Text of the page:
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Sugars

Honey contains 24 different sugars. In contrast, 'table' sugar contains only one: namely, sucrose. The proportions of sugars vary in different honeys. The particular cocktail of sugars in any one honey contributes to its flavour and health benefits. Glucose (formerly called 'dextrose') and fructose ('levulose') form about 73 per cent of honey's weight.

The proportions of these simple sugars (monosaccharides) are roughly equal, although they vary with a honey's nectar and honeydew sources, so some honeys have relatively more fructose than glucose, and vice versa. Fructose is sweeter, so fructose-rich honeys are particularly sweet. The more glucose in a honey, the faster it crystallizes and thickens.

Much less important by weight are certain disaccharides whose molecules are each made of two linked simple sugars. They include sucrose, at about 1 per cent, and maltose and many others (such as gentiobiose, isomaltulose, kojibiose, lactose, maltulose, melibiose, nigerose, trehalose and turanose) at about 7 per cent.

Last are certain other monosaccharides (such as arabinose, galactose and mannose); trisaccharides (including centose, dextrantriose, kestose, maltotriose, panose and theanderose); tetrasaccharides (such as stachyose); and some more complex sugars, including isomaltotetraose.

Sugars whose molecules are each made of from two to nine linked simple sugars are also called oligosaccharides. Some, including kojibiose, maltose, nigerose and turanose, have particular health benefits.

Honeydew-containing honeys contain less fructose, glucose and sucrose, but more maltose and certain other oligosaccharides. Certain sugars, including the trisaccharides erlose, melezitose and raffinose, are present only in honeydew-containing honeys. Melezitose makes honey crystallize rapidly. If it forms 20 per cent by weight or more, the honey thickens so much that it hardens into 'cement honey'.

Certain sugars are produced by enzymes during the bees' production of honey; others by chemical changes during storage.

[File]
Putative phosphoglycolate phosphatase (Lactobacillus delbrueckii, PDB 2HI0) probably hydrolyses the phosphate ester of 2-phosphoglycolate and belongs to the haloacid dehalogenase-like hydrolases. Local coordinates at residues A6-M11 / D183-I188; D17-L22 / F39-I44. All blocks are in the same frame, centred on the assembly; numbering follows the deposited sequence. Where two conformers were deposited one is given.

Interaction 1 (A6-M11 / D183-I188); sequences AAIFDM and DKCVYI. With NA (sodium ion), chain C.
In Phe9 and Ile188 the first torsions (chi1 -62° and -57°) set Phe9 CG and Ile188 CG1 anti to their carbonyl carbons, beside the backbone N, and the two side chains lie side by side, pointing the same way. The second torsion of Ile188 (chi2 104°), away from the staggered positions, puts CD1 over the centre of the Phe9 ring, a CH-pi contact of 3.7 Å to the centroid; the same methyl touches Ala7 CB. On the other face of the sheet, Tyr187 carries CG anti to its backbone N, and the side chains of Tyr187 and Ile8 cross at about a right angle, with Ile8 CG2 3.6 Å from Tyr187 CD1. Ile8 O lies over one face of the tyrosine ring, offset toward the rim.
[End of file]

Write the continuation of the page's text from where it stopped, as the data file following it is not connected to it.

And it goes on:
Health benefits

Honey's sugars are all converted to glucose in our body and are responsible for almost all the energy it provides. They also have other positive health effects.

Glucose – can release hydrogen peroxide, which is an antimicrobial and, perhaps, an anti-cancer agent.

Oligosaccharides – are prebiotics, meaning they aid the growth and activity of 'good' (probiotic) gut bacteria such as lactobacilli and bifidobacteria and suppress those of harmful ones by stopping them sticking to the bowel wall. Probiotic bacteria aid digestion and may discourage certain gastrointestinal disorders, including colon cancer, diarrhoea and irritable bowel. Their presence in traces of honey in the mouth and throat helps prevent upper respiratory infections by discouraging bacteria such as pneumococci and Haemophilus influenzae from adhering to the mucous membrane. There's also some evidence that they help prevent flu, urine infection, high blood pressure, inflammation, high cholesterol and poor immunity.

Adding honey to yogurt or other fermented dairy products feeds their probiotic bacteria, boosting their growth and activity.

Certain honeys are particularly rich in oligosaccharides. Some (such as New Zealand Honeyco's Beech Forest Honeydew) are given a bioactivity rating according to their oligosaccharide content: 10+ is high, 20+ very high. Most honeys would score only 3+.

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